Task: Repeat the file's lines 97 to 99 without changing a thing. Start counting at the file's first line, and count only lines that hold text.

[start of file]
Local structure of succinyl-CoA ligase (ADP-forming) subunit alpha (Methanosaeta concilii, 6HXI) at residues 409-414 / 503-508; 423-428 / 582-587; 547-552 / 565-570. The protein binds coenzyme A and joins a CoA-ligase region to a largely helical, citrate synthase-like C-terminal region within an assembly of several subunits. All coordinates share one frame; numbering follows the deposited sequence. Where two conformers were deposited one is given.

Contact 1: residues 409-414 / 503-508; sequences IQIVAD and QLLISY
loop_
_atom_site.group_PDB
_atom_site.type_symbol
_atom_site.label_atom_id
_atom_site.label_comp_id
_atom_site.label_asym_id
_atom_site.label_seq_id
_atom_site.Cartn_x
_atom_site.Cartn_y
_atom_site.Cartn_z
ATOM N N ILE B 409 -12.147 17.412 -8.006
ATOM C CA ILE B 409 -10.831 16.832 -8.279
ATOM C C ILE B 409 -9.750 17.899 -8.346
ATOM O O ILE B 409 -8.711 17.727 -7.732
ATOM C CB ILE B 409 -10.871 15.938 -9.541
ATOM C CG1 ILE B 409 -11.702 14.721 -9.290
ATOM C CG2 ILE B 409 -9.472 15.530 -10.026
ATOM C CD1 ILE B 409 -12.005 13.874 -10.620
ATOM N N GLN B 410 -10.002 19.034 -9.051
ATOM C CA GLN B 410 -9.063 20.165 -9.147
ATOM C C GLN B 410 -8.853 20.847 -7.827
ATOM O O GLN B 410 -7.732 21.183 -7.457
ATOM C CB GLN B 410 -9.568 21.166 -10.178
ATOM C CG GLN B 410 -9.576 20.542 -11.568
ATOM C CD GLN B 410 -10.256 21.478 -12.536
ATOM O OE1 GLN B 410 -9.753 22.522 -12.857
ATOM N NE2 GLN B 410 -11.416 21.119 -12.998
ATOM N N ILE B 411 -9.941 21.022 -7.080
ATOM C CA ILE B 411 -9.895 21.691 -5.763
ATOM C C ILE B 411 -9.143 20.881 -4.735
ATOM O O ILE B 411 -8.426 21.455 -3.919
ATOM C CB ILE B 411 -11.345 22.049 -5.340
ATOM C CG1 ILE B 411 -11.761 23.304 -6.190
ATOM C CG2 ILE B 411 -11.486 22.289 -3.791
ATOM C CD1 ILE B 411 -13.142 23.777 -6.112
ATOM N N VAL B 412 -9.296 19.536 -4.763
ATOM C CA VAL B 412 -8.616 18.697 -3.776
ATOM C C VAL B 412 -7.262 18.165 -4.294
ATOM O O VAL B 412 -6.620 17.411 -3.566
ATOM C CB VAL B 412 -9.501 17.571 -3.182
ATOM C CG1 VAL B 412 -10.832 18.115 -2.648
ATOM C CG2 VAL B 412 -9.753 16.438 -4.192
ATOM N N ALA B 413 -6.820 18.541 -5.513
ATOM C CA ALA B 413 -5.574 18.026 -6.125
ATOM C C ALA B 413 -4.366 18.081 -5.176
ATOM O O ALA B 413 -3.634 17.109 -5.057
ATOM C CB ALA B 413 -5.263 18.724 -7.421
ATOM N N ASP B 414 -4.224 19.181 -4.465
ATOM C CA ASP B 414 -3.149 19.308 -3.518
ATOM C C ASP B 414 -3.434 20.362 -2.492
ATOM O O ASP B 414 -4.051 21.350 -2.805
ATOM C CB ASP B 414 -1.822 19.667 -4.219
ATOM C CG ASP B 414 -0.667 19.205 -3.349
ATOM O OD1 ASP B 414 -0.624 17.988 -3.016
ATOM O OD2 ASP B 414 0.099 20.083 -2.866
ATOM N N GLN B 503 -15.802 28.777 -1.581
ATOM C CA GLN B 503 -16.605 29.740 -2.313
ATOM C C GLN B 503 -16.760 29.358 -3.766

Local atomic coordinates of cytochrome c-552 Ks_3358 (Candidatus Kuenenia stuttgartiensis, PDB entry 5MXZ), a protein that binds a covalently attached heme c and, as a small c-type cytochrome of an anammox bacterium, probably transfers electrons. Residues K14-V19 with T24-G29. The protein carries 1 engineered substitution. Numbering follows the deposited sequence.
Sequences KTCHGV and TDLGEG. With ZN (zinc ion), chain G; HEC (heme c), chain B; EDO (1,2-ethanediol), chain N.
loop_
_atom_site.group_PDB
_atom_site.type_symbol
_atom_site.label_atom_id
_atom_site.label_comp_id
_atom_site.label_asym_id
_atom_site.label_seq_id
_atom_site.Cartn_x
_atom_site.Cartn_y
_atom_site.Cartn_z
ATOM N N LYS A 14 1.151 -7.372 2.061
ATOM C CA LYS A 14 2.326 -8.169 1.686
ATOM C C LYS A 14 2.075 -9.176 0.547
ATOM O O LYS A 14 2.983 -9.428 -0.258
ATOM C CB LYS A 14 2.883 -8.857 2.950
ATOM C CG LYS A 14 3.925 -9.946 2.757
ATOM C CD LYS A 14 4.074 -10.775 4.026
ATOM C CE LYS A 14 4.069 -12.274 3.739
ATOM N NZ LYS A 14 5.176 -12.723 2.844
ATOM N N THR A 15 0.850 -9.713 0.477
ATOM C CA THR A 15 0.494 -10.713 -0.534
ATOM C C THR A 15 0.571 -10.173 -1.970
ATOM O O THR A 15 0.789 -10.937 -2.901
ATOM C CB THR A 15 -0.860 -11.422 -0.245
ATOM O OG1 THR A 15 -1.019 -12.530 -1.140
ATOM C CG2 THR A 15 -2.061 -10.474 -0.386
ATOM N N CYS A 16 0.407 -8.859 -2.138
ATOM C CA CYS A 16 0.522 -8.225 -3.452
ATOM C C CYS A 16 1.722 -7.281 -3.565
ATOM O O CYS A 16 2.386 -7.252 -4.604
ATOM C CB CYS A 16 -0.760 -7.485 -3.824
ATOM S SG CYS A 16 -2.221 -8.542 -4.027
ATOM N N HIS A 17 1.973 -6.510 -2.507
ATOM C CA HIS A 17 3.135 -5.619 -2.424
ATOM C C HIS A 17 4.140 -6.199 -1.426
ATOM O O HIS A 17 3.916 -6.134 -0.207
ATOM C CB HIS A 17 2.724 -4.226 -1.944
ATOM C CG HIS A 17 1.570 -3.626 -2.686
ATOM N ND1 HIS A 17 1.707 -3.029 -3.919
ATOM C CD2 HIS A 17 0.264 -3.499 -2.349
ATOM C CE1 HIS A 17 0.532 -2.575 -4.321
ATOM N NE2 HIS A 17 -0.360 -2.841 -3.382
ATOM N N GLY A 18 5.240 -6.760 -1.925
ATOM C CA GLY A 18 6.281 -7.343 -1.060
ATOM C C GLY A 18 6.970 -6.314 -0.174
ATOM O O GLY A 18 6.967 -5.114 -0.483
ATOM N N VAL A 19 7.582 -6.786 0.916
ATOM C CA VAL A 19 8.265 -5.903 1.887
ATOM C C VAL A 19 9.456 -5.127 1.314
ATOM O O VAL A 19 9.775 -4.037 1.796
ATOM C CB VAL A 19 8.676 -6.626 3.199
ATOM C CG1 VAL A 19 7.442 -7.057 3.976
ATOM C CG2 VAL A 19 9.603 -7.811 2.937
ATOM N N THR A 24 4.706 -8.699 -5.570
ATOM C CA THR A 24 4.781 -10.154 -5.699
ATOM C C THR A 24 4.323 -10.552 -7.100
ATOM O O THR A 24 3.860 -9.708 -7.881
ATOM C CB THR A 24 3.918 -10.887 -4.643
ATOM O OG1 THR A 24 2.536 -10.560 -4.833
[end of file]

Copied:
ATOM C C HIS A 17 4.140 -6.199 -1.426
ATOM O O HIS A 17 3.916 -6.134 -0.207
ATOM C CB HIS A 17 2.724 -4.226 -1.944